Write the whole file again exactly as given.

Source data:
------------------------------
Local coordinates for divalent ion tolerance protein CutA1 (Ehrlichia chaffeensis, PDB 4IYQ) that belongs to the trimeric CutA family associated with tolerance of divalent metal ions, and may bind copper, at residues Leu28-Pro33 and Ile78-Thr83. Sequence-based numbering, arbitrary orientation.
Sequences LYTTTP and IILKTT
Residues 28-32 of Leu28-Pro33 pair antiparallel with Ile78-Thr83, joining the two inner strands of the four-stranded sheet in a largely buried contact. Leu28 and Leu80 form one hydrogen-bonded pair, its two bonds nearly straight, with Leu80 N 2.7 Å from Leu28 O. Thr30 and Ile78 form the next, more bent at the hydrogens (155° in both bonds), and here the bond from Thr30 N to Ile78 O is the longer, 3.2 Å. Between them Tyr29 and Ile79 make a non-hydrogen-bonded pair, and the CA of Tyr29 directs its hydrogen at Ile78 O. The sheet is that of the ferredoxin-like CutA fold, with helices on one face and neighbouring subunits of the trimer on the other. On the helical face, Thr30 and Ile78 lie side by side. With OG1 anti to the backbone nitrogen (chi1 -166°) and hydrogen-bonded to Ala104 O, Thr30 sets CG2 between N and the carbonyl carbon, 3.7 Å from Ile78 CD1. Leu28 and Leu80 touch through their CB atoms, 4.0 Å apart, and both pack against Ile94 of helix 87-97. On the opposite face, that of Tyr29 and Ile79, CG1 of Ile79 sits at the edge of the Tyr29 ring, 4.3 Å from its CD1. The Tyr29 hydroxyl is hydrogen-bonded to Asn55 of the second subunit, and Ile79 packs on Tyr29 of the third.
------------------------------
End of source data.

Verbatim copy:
Local coordinates for divalent ion tolerance protein CutA1 (Ehrlichia chaffeensis, PDB 4IYQ) that belongs to the trimeric CutA family associated with tolerance of divalent metal ions, and may bind copper, at residues Leu28-Pro33 and Ile78-Thr83. Sequence-based numbering, arbitrary orientation.
Sequences LYTTTP and IILKTT
Residues 28-32 of Leu28-Pro33 pair antiparallel with Ile78-Thr83, joining the two inner strands of the four-stranded sheet in a largely buried contact. Leu28 and Leu80 form one hydrogen-bonded pair, its two bonds nearly straight, with Leu80 N 2.7 Å from Leu28 O. Thr30 and Ile78 form the next, more bent at the hydrogens (155° in both bonds), and here the bond from Thr30 N to Ile78 O is the longer, 3.2 Å. Between them Tyr29 and Ile79 make a non-hydrogen-bonded pair, and the CA of Tyr29 directs its hydrogen at Ile78 O. The sheet is that of the ferredoxin-like CutA fold, with helices on one face and neighbouring subunits of the trimer on the other. On the helical face, Thr30 and Ile78 lie side by side. With OG1 anti to the backbone nitrogen (chi1 -166°) and hydrogen-bonded to Ala104 O, Thr30 sets CG2 between N and the carbonyl carbon, 3.7 Å from Ile78 CD1. Leu28 and Leu80 touch through their CB atoms, 4.0 Å apart, and both pack against Ile94 of helix 87-97. On the opposite face, that of Tyr29 and Ile79, CG1 of Ile79 sits at the edge of the Tyr29 ring, 4.3 Å from its CD1. The Tyr29 hydroxyl is hydrogen-bonded to Asn55 of the second subunit, and Ile79 packs on Tyr29 of the third.